6 Reasons why fitness trackers are less useful than helpful
2016 has surely been a year of trackers. They track your sleep, steps, active minutes, remind you to move when you’re a couch potato or in the zone at your desk, track your heart rate and the list gets longer with every iteration.
The goal is simple: With all of our lives being more and more packed and tightly scheduled, fitness often falls short and they remind us to reprioritize our health. And for this they are good. We share us and our data with the company that we decided to go for and in return we get somewhat customized reminders to move our asses again when we lose track of it.
They are also for the fitness junkies who like to jump onto the data collection and self evaluation wagon or simply on the ‘my neighbors wife has one, too’ wagon. Here they help as well. Some data is always better than none and for high performance athletes and their trainers it helps to add another dimension to it.
Some doctors use the data to help their patients, or at least so it seems to the non-informed consumer. The reality might be different. But there are also positive cases, those of data scientist professionals that know the actual worth of the data, the error rate and the applicability to make use of it by changing a kids life that suffers from diabetes (video below).
However, having now given a non-overoptimistic view of what they CAN do, let me list some things that they DO NOT do or that they do but it’s just plain wrong. So here are
5 negative things to deal with when using a fitness tracker
1. Sick days
We all have them sooner or later. Americans take 8–10 sick days a year, might be we Europeans take more, maybe less. I just spent 3 days being nursed back to health at my girlfriends house after Christmas in the South of Italy. Every 2 hours my Jawbone Up 2 vibrated letting me know I’m not exercising enough. Thanks, it’s not like I chose this.
Its not the fault of the tracker, it can’t be aware of the viral infection that’s in your system. It uses a crude approximation (movement of one arm) to guess your whole physical situation. It is about to be wrong, a lot. But it helps me make my point. It’s like tracking a cars kilometers by counting your gear shifts. My right arms movement surely is correlated to my activity but surely not with a factor close to 0.9 or higher.
2. Bedtime alerts
Fitness trackers all have a vibration alarm to remind you to go to bed. It is the replacement of our parents when we were little and they told us to go to bed. Mine is set to 23.30 by vibrating six long consecutive times. I’m sure there is a line of code in my trackers event logic that checks if I am already asleep before reminding me. But unlike my parents, it can’t see that I am asleep. Its sensors might be off. I might have just fallen asleep minutes ago and it didn’t catch that yet. Or maybe I’m on a bus and the vibrations are throwing its sensors off. Maybe I’m just moving a lot in my first hour of sleep.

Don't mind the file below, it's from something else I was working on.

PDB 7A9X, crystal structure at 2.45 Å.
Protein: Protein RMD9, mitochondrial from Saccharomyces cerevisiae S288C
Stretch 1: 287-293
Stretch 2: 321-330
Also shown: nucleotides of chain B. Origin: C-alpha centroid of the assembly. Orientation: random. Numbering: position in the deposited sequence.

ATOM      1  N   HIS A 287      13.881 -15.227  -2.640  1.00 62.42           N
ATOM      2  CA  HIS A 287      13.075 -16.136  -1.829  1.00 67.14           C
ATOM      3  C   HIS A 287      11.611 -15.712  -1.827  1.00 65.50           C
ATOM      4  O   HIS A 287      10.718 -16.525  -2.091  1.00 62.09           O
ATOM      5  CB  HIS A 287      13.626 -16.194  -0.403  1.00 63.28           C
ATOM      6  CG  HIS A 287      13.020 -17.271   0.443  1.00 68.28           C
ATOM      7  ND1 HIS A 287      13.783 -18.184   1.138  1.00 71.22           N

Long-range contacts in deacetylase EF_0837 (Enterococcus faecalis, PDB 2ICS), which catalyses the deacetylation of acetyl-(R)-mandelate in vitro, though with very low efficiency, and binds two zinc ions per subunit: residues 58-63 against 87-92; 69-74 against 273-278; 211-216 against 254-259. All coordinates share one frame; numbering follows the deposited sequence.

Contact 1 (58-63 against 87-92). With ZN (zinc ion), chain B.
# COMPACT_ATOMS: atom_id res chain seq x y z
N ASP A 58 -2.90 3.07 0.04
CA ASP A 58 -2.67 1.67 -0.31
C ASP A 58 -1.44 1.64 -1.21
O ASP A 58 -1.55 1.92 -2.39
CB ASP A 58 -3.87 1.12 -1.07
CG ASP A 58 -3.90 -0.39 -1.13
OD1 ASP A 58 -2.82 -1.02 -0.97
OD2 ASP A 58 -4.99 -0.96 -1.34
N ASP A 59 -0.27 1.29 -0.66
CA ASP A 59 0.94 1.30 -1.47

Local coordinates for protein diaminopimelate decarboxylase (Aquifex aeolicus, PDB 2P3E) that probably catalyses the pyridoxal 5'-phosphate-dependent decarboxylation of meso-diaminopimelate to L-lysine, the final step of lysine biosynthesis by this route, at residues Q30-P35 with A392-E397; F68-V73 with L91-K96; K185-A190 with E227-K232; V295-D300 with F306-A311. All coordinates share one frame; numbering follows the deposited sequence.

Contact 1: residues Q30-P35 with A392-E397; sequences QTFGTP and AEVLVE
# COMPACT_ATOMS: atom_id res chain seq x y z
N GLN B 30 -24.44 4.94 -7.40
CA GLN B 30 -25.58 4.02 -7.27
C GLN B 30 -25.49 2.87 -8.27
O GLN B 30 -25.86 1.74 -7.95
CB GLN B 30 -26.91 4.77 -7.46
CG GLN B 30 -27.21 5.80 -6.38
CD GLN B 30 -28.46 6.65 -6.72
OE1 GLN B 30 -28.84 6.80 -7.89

But here is the difference to what it replaces: My parents didn’t rip open my bedrooms door at 23.30, then yelling at me ‘GO TO BED’ six times in a row although I am already sleeping. But my Jawbone did that (well it vibrates, it doesn’t yell [yet?]) repeatedly last week, while I was trying to recover from my flu. It vibrates so loudly even my girlfriend woke up, wondering what is going on. Again, lack of precision causes this. The simple solution to this problem could be to place more sensors on me and get a better picture of what is going on, but I’m not sure if this is the right way to go.
3. It logs steps when it shouldn’t (plane, bus, train)
This one is short. The same arguments apply as before. The tracker doesn’t have a full view of what is going on with my body, it just has a accelerometer to determine what I am doing and obviously that will be incorrect. It let me do 800 steps on a 3 hour flight without getting up once. I suppose it was a bumpy ride…